At first glance, Smith's argument would seem to fall squarely under Garrett v. United States, 471 U.S. 773, 105 S.Ct. 2407, 85 L.Ed.2d 764 (1985), in which the Court held that a prior conviction for one of the predicate acts did not bar its use to substantiate a subsequent CCE charge. In Garrett, the Court held that the CCE provisions were intended to be separate substantive offenses, independent of the predicate act offenses, and that the traditional analysis under Blockburger v. United States, 284 U.S. 299, 52 S.Ct. 180, 76 L.Ed. 306 (1932) was not dispositive of the issue. The Court then held that the Fifth Amendment Double Jeopardy clause did not prevent the government from presenting such charges in separate, subsequent proceedings.
Smith advances several arguments in attempting to avoid the full weight of Garrett. We address these in turn, ultimately concluding that the essence of the Garrett opinion mandates that we find no double jeopardy violation for successive prosecutions on CCE charges and the underlying predicate offenses.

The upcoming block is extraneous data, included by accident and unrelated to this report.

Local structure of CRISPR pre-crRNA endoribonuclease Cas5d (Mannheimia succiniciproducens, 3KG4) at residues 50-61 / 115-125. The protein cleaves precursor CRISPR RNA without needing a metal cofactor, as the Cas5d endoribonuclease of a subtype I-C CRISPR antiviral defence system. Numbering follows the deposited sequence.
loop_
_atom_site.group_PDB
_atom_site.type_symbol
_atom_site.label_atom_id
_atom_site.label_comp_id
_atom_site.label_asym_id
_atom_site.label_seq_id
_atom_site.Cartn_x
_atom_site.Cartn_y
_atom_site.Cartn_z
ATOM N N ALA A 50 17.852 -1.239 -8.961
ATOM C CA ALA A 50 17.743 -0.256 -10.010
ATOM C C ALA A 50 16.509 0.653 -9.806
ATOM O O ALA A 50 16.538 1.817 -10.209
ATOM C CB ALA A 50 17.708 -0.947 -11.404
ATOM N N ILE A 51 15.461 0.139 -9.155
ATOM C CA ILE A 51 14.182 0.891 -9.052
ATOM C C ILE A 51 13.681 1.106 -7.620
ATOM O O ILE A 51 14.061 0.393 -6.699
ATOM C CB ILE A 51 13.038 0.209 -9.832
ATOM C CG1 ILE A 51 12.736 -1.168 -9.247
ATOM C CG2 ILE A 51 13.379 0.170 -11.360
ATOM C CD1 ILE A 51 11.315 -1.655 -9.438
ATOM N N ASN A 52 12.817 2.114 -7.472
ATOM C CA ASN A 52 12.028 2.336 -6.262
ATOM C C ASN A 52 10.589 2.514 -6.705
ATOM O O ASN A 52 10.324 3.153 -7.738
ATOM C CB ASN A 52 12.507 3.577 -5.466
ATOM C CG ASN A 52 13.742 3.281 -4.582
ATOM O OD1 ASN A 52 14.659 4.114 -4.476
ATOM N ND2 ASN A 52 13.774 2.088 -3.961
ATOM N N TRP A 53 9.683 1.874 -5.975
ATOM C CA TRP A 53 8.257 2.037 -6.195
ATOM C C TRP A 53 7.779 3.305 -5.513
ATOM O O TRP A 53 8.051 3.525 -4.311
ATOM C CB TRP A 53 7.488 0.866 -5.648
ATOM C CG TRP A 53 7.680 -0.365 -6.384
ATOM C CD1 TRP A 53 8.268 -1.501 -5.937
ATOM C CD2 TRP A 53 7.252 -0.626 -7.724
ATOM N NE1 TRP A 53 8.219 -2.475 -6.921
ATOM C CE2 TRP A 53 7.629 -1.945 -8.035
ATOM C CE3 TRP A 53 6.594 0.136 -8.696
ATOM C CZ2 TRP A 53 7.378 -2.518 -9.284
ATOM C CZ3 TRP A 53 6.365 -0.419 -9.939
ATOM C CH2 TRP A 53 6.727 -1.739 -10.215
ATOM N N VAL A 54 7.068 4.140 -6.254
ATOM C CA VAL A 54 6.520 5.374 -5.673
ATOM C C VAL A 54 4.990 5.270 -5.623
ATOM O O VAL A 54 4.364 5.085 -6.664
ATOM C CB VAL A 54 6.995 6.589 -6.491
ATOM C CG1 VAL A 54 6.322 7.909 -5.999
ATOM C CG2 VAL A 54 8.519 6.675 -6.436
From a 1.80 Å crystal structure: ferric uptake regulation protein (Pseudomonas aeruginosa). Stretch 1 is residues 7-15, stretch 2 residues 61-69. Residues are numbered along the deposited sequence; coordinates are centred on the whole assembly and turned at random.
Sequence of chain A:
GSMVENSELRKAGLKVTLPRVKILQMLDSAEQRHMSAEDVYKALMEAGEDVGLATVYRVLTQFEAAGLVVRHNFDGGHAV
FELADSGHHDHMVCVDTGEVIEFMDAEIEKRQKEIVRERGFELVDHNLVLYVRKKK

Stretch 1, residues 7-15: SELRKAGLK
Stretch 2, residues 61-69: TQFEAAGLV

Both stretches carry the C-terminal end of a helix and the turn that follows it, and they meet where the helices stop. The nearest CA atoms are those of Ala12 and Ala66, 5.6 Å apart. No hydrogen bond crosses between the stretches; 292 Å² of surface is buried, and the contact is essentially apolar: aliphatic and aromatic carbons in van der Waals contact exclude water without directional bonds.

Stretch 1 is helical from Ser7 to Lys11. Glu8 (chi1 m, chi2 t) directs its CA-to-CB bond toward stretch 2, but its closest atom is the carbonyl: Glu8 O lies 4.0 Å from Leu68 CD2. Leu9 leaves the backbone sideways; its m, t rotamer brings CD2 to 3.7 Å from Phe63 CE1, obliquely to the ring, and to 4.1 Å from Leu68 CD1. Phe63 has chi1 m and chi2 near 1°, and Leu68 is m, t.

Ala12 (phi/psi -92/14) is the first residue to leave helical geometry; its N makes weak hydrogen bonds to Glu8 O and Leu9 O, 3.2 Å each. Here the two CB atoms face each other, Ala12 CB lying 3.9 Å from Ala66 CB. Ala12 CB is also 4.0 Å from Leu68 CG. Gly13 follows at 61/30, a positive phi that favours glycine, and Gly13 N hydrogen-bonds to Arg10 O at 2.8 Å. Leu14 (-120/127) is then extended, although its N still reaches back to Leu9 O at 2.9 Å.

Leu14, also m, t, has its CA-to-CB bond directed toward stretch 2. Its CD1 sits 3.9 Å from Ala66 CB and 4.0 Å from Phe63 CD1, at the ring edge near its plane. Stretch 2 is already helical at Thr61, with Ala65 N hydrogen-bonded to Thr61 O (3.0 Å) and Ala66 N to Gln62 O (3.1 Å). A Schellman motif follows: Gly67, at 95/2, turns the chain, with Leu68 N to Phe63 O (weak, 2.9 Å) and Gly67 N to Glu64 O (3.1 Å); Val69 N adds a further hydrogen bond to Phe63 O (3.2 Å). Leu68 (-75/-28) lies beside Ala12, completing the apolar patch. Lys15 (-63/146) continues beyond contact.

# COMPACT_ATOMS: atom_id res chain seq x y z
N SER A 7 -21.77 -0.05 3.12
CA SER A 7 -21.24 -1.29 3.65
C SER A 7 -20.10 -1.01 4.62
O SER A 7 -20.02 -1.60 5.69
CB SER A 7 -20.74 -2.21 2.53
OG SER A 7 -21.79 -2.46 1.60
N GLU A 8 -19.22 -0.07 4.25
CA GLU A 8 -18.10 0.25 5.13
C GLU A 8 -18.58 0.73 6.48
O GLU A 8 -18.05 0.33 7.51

In 1990, the Supreme Court appeared to add a new dimension to the Fifth Amendment landscape through its opinion in Grady v. Corbin, 495 U.S. 508, 110 S.Ct. 2084, 109 L.Ed.2d 548 (1990). Grady involved successive prosecutions for misdemeanor traffic violations (driving on the wrong side of the road, driving while intoxicated) and then felony manslaughter. The Court held that, to the extent the government will prove conduct that constitutes an offense for which a defendant has already been prosecuted to establish an essential element of an offense in the second trial, the second charge is barred by double jeopardy.
Smith argues that Grady is controlling here, and bars his predicate offense conviction after the CCE conviction, the clear result under Garrett notwithstanding. We disagree, for several reasons. The Grady opinion gives no indication of an intent to overrule Garrett, and in fact cites it with approval. Grady was written by a dissenting Justice in Garrett, yet Grady does not cite to that dissent. We do not consider Grady to have intended to overrule Garrett.